I still carry some student loan debt at a 2-point-something percent interest rate, and I just pay the minimum every month because the interest rate is so low.

I could enjoy a greater return than 2-point-something percent by investing.

@Jack Ropp - My business partner has over $60K in student loan debt. We closed over $10M in properties this past year. We went with recourse on several loans - $800K +. It shouldn't be a deterrent. You can get it done. Find ways to make it work.

Build up a safety or emergency saving fund of several months (6 months) to fall back onto if things get rough. Start sooner than you think you should. Action is necessary after you have done your homework. There are a lot of people on this forum who are in their 40s that wished they started sooner. Compound interest is crucial for wealth creation and your 20s are the best time to start. 

My first deal pays for my student loan payment every month. Now my tenant pays that bill. Onto the next one, or two rather. My education is my safety net. I'm young, you are young. If I spent my time this past year "building up my nest egg" and paying down the most flexible loan on the planet, I'd be in a worse position. I now understand real estate. My next acquisition will be even more lucrative as a result. If something breaks in the property and needs to get repaired, I figure it out. A ton of podcasts ask you to start thinking in terms of how can I do something rather than I can't do something. You'll figure it out.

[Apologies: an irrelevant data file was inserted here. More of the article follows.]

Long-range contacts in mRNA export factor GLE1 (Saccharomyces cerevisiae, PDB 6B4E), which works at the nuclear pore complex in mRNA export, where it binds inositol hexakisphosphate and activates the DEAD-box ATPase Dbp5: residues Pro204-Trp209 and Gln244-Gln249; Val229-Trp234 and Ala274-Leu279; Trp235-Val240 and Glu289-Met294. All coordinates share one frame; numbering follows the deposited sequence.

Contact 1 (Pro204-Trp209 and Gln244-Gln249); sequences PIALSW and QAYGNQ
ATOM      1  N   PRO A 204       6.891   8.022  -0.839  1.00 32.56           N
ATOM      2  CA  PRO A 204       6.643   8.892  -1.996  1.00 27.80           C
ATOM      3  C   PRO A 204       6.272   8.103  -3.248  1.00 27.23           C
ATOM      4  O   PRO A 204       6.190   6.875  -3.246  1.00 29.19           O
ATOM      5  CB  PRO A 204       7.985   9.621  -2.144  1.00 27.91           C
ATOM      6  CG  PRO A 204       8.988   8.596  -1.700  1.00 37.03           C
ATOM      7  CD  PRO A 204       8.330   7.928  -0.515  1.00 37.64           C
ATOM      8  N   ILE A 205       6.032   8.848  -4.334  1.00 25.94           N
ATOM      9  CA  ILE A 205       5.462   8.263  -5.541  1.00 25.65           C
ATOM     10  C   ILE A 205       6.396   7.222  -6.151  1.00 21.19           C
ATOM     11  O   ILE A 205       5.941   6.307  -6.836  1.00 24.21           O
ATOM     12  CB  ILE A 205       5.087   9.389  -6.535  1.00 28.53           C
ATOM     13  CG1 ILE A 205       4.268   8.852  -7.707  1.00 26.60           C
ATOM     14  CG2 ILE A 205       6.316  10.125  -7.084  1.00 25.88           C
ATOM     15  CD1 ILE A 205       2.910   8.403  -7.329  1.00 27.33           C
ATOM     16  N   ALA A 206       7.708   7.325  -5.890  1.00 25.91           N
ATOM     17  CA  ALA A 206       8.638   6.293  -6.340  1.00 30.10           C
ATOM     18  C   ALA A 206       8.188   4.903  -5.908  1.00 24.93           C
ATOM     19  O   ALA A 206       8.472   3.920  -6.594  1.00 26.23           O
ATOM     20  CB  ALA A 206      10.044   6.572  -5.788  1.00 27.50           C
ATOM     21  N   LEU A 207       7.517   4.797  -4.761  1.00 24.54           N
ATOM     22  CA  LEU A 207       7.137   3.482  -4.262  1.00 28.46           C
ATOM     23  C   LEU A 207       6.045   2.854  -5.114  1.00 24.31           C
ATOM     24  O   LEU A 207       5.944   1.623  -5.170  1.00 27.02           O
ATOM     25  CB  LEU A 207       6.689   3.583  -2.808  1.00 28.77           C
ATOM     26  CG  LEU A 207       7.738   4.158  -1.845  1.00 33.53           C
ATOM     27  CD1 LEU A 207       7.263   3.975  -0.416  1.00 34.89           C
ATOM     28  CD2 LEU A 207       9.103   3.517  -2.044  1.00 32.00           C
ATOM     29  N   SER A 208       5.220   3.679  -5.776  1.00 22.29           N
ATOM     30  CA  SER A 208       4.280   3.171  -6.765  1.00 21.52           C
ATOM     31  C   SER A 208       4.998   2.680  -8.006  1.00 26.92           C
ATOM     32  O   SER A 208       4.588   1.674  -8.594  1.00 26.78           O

First of all, thank you to everybody who has provided input, the wealth of knowledge on here continues to shock me!  

@Nathan G. I am going to check that book out as I have heard a few others mention that book as well and completely understand your point of view. I think it would be irresponsible to not have some money set aside to handle repairs etc. 

Looking at it the most logical way would be to continue to pay off student loans but setting aside some money for a down payment on a loan and reserves for repairs so I can invest as soon as possible with a safety net.

I think the most important thing is to start to understand this market. Figure out what is a good deal in your area. It takes time to understand what areas are good or bad in the Lansing area. Set a goal to analyze 5 deals a week. Pay that 8k off as fast as possible while saving money for investments. Why don't you work on the weekends for a real estate investor to get some side cash while you learn by example. Figure out what kind of value you can provide. Maybe you can fix up a house and learn some skills or analyze deals for someone else or check up on other people's property or offer to help show empty units. There are a ton simple things you can do for an expert and learn a lot in the process.